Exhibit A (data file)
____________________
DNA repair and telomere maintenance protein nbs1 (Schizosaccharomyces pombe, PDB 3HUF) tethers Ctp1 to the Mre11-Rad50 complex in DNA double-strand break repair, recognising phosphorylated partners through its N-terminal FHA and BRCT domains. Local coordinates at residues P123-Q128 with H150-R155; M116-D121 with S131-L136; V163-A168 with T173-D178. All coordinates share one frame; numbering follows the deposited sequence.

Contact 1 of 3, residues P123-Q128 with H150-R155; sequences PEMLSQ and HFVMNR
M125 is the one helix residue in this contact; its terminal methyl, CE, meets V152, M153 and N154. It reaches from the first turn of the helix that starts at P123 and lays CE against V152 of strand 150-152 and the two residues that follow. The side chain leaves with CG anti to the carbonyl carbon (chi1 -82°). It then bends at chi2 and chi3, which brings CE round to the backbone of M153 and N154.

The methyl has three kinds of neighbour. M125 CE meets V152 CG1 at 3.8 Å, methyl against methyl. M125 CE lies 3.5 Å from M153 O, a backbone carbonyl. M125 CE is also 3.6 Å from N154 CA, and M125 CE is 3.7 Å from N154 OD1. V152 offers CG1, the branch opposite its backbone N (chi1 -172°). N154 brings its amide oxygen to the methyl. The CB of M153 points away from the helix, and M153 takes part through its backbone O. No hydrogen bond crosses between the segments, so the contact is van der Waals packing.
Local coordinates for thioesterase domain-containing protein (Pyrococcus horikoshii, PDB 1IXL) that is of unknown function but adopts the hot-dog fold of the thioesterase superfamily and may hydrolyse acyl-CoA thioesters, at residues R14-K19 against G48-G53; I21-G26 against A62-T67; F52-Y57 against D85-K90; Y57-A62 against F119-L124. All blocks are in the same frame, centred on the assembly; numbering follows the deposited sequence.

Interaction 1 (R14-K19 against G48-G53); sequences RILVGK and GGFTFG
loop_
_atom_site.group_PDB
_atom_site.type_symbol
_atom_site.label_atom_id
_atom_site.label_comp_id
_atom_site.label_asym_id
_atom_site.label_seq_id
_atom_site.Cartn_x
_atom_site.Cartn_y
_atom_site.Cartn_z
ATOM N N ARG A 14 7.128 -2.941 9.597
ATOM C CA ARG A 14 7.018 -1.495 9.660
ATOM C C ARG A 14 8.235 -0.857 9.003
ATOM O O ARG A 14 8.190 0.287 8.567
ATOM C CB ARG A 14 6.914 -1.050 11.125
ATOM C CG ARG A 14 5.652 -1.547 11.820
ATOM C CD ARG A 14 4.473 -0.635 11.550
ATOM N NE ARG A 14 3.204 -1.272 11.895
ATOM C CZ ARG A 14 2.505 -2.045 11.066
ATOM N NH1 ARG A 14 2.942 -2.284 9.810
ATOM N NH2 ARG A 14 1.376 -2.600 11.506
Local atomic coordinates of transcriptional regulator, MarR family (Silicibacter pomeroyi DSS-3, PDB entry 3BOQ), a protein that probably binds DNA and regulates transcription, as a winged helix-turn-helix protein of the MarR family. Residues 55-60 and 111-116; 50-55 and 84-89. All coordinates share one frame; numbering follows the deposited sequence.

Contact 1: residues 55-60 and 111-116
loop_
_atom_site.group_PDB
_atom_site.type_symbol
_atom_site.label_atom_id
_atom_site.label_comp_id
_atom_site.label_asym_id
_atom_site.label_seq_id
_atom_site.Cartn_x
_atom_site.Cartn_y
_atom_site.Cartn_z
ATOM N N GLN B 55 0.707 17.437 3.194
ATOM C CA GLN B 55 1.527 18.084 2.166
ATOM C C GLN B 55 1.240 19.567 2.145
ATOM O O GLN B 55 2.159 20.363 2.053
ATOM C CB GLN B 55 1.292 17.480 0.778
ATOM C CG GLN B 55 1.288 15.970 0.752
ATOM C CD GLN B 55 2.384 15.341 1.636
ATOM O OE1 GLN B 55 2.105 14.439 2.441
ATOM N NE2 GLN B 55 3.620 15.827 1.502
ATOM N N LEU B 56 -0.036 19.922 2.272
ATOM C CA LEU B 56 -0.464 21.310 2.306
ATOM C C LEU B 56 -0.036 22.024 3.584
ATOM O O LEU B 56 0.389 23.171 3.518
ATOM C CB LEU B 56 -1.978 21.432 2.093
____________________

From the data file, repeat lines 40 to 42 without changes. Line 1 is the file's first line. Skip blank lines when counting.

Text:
ATOM N N GLN B 55 0.707 17.437 3.194
ATOM C CA GLN B 55 1.527 18.084 2.166
ATOM C C GLN B 55 1.240 19.567 2.145